Studies with intravenously injected ultrafine particles have shown that the liver is the major organ of their uptake from the blood circulation. Measuring translocation of inhaled ultrafine particles to extrapulmonary organs via the blood compartment is hampered by methodological difficulties (i.e., label may come off, partial solubilization) and analytical limitations (measurement of very small amounts). The objective of our pilot study was to determine whether ultrafine elemental carbon particles translocate to the liver and other extrapulmonary organs following inhalation as singlet particles by rats. We generated ultrafine 13C particles as an aerosol with count median diameters (CMDs) of 20-29 nm (GSD 1.7) using electric spark discharge of 13C graphite electrodes in argon. Nine Fischer 344 rats were exposed to these particles for 6 h. in whole-body inhalation chambers at concentrations of 180 and 80 μg/m3; 3 animals each were killed at 0.5, 18, and 24 h post-exposure. Six unexposed rats served as controls. Lung lobes, liver, heart, brain, olfactory bulb, and kidney were excised, homogenized, and freeze-dried for analysis of the added 13C by isotope ratio mass spectrometry. Organic 13C was not detected in the 13C particles. The 13C retained in the lung at 0.5 h postexposure was about 70% less than predicted by rat deposition models for ultrafine particles, and did not change significantly during the 24-h postexposure period. Normalized to exposure concentration, the added 13C per gram of lung on average in the postexposure period was ∼9 ng/g organ/μg/m3. Significant amounts of 13C had accumulated in the liver by 0.5 h postinhalation only at the high exposure concentration, whereas by 18 and 24 h postexposure the 13C amount of the livers of all exposed rats was about fivefold greater than the 13C burden retained in the lung. No significant increase in 13C was detected in the other organs which were examined. These results demonstrate effective translocation of ultrafine elemental carbon particles to the liver by 1 d after inhalation exposure. Translocation pathways include direct input into the blood compartment from ultrafine carbon particles deposited throughout the respiratory tract. However, since predictive particle deposition models indicate that respiratory tract deposits alone may not fully account for the hepatic 13C burden, input from ultrafine particles present in the GI tract needs to be considered as well. Such translocation to blood and extrapulmonary tissues may well be different between ultrafine carbon and other insoluble (metal) ultrafine particles.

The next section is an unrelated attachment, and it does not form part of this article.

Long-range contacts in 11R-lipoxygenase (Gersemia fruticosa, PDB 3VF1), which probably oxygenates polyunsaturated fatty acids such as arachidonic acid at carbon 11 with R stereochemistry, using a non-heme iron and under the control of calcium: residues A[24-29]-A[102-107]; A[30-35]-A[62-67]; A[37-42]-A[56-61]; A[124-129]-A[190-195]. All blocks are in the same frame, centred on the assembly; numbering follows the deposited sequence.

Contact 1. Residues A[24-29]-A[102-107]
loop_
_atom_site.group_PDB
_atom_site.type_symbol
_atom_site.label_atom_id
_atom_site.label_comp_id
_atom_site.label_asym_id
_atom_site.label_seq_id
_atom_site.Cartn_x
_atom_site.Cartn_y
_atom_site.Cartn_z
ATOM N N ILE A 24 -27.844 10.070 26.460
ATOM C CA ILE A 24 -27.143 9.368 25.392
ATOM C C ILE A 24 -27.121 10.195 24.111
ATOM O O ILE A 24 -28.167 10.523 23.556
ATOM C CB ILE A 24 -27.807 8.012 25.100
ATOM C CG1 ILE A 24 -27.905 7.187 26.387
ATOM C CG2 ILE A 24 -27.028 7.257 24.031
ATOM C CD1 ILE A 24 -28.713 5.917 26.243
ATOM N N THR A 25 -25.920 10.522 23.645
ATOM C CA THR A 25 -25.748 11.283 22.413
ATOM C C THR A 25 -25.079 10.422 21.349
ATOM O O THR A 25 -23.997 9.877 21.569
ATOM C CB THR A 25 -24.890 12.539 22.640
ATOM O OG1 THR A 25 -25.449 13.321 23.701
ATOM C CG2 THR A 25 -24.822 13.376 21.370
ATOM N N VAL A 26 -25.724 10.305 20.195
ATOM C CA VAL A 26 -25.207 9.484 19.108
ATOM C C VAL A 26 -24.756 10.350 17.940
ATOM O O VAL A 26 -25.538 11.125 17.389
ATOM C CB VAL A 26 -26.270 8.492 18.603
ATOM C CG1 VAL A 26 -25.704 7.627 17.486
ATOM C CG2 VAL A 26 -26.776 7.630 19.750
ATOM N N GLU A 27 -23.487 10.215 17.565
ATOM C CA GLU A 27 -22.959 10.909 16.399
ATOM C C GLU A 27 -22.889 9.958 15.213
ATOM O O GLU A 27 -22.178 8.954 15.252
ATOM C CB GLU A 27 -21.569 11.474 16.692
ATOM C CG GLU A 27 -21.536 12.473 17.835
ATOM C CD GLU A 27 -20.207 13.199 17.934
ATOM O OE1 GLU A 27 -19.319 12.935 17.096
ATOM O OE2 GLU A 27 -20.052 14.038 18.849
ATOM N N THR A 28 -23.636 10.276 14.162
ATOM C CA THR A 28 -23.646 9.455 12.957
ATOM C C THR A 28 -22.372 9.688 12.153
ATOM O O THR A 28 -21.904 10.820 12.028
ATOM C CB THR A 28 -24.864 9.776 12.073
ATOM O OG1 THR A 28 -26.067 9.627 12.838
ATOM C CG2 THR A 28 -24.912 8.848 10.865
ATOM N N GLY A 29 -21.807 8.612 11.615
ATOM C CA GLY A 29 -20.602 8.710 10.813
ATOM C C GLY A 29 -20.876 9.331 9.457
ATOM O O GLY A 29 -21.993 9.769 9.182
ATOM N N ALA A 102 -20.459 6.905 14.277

|Original language||English (US)|
|Number of pages||13|
|Journal||Journal of Toxicology and Environmental Health - Part A|
|State||Published - Oct 25 2002|
ASJC Scopus subject areas
- Health, Toxicology and Mutagenesis